• Malunion: This happens when your broken bones don't line up correctly while they heal.
  • Nonunion: Your bones may not grow back together fully or at all. Jones fractures have some of the highest risks of nonunion for all broken bones. As many as one in three people experience nonunion.
  • Other internal damage: Fractures can damage the area around the injury including your muscles, nerves, blood vessels, tendons and ligaments.
  • Refracture: Jones fractures have a higher risk of breaking again than other broken bones.

Side effects of NSAIDs include:

  • Bleeding.
  • Ulcers.
  • Stomach pain.
  • Bowel complications.

How soon after treatment will I feel better?

It could take a few weeks for your symptoms to improve before you can begin walking again. Depending on which type of surgery you have, you might not be able to put weight on your foot for up to eight weeks. Gradually, you’ll be able to add in more activity. You should be able to resume all your normal activities — including playing sports — in 3 to 4 months.

If you experience intense pain that doesn’t get better contact your healthcare provider right away.


How can I reduce my risk for Jones fractures?

Follow these general safety tips to reduce your risk of an injury:

  • Wear the right protective equipment for all activities and sports.
  • Make sure your home and workspace are free from clutter that could trip you or others.
  • Always use the proper tools or equipment at home to reach things. Never stand on chairs, tables or countertops.
  • Follow a diet and exercise plan that will help you maintain good bone health.
  • Talk to your provider about a bone density test if you’re older than 50 or if you have a family history of osteoporosis.

How can I prevent a Jones fracture?

Avoid overusing your feet if possible. Give your body time to rest and recover after intense physical activity. If you use a walker or cane to help walk, never try walking without it. Be sure to be careful while walking on uneven surfaces.

Outlook / Prognosis

What can I expect if I have a Jones fracture?

If you have a Jones fracture, you should expect to make a full recovery. You will need physical therapy to regain strength and range of motion in your foot.

How long does it take a Jones fracture to heal?

How long it takes you to heal depends on the severity of your fracture and which treatments you needed. Most people need three to four months to recover from a Jones fracture.

Complications like nonunion or refracture will extend your healing time. It’ll also take your body longer to heal if you need bone grafting to repair your Jones fracture.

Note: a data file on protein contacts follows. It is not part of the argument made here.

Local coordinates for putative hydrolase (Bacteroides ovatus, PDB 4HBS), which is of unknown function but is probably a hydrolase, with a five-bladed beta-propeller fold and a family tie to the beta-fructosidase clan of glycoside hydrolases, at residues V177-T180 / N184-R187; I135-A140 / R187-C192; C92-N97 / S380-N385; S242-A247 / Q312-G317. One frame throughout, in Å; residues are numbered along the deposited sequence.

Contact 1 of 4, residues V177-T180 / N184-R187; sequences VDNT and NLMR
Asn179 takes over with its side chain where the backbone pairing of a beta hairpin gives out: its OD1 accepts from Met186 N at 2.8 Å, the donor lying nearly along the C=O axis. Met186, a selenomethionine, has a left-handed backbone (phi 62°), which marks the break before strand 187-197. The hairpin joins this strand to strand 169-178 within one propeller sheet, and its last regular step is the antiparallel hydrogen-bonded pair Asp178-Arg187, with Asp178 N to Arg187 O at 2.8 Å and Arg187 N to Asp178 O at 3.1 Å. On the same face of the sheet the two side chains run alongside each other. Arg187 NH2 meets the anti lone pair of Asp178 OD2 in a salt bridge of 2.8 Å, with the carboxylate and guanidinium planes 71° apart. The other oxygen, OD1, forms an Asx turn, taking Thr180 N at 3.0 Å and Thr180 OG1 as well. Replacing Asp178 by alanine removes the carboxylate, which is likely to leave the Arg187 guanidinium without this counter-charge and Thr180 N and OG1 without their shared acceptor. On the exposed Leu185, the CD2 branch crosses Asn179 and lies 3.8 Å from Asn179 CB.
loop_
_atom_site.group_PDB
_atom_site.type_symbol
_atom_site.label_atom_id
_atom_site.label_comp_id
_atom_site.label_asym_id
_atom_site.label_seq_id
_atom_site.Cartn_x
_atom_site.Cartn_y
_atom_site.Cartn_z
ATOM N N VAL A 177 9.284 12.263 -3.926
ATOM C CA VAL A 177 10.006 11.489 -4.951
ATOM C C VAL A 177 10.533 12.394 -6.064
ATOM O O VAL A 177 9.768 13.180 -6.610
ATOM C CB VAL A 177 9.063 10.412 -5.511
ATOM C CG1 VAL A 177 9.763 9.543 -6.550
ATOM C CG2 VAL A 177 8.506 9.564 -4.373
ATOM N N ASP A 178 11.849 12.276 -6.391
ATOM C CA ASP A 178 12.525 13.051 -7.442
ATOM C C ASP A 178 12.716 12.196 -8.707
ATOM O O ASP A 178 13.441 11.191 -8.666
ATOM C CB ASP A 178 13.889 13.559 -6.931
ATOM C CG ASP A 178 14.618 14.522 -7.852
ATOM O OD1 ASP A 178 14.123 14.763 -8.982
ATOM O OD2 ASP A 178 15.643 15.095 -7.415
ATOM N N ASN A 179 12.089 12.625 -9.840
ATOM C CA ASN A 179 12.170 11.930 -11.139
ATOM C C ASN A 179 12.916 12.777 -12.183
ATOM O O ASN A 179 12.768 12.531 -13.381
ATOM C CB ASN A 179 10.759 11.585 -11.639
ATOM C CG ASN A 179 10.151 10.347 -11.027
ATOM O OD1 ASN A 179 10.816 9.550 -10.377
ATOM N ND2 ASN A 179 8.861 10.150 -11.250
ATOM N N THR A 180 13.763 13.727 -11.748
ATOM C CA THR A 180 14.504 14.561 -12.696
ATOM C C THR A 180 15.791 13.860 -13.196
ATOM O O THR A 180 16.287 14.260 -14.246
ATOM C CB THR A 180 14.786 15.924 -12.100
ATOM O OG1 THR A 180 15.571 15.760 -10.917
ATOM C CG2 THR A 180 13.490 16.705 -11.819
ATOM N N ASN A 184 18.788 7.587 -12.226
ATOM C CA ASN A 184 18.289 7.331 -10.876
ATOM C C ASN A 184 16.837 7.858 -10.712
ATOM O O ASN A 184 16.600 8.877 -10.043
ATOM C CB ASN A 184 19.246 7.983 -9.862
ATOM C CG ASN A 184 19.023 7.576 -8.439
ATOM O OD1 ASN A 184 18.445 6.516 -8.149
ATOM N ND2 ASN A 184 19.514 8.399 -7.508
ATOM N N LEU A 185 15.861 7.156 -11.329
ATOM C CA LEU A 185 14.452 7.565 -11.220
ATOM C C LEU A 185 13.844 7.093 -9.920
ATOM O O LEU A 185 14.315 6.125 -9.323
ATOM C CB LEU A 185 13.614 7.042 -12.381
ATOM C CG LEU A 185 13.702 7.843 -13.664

Will I need to miss work or school?

If you can do your job or studies with your foot immobilized you shouldn’t need to miss work or school.

Talk to your surgeon or healthcare provider before resuming any physical activities while you’re recovering.

Outlook for a Jones fracture

The outlook for Jones fractures is positive. Even if you need surgery, you should make a full recovery.

Living With

When should I go to the emergency room?

If you think you have a Jones fracture — or any other broken bone — you need to see a healthcare provider as soon as possible. Go to the emergency room if you experience any of the following:

  • Intense pain.
  • You can’t move a part of your body that you normally can.
  • A part of your body is noticeably different looking or out of its usual place.
  • You can see your bone through your skin.
  • Swelling.
  • New bruising that appears at the same time as any of these other symptoms.

Go to the emergency room right away if you’ve experienced a trauma.

What questions should I ask my doctor?

  • Which bones are fractured?
  • Do I have a Jones fracture or another type of fifth metatarsal break?
  • Will I need surgery?
  • How long will it take to recover?
  • When can I resume physical activities?

A note from Cleveland Clinic

A Jones fracture can be confusing, especially when you find playing your favorite sport like you always have has caused you to miss months of games or performances. Even if you need surgery, Jones fractures respond well to treatment, and you should make a full recovery. Make sure you talk to your provider about how you can keep your bones strong and healthy, and get regular bone density screenings if you’re older than 50 or have a family history of osteoporosis.

Medically Reviewed

Last reviewed on 12/27/2021.